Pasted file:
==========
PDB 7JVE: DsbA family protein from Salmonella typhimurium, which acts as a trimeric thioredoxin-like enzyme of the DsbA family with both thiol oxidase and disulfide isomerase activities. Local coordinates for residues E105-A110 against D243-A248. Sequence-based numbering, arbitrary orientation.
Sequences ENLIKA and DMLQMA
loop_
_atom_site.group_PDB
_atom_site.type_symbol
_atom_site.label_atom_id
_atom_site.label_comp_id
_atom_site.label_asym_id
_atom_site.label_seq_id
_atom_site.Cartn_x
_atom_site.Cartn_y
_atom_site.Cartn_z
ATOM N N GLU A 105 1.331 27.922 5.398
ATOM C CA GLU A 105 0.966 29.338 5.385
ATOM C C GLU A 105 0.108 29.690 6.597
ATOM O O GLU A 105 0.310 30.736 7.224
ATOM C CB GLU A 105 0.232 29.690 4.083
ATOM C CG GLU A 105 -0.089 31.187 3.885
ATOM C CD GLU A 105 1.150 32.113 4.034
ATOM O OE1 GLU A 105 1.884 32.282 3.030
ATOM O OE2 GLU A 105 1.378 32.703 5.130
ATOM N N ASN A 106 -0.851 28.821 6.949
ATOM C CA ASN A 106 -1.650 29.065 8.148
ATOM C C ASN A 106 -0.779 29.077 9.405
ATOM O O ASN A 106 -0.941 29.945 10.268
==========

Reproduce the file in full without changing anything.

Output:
PDB 7JVE: DsbA family protein from Salmonella typhimurium, which acts as a trimeric thioredoxin-like enzyme of the DsbA family with both thiol oxidase and disulfide isomerase activities. Local coordinates for residues E105-A110 against D243-A248. Sequence-based numbering, arbitrary orientation.
Sequences ENLIKA and DMLQMA
loop_
_atom_site.group_PDB
_atom_site.type_symbol
_atom_site.label_atom_id
_atom_site.label_comp_id
_atom_site.label_asym_id
_atom_site.label_seq_id
_atom_site.Cartn_x
_atom_site.Cartn_y
_atom_site.Cartn_z
ATOM N N GLU A 105 1.331 27.922 5.398
ATOM C CA GLU A 105 0.966 29.338 5.385
ATOM C C GLU A 105 0.108 29.690 6.597
ATOM O O GLU A 105 0.310 30.736 7.224
ATOM C CB GLU A 105 0.232 29.690 4.083
ATOM C CG GLU A 105 -0.089 31.187 3.885
ATOM C CD GLU A 105 1.150 32.113 4.034
ATOM O OE1 GLU A 105 1.884 32.282 3.030
ATOM O OE2 GLU A 105 1.378 32.703 5.130
ATOM N N ASN A 106 -0.851 28.821 6.949
ATOM C CA ASN A 106 -1.650 29.065 8.148
ATOM C C ASN A 106 -0.779 29.077 9.405
ATOM O O ASN A 106 -0.941 29.945 10.268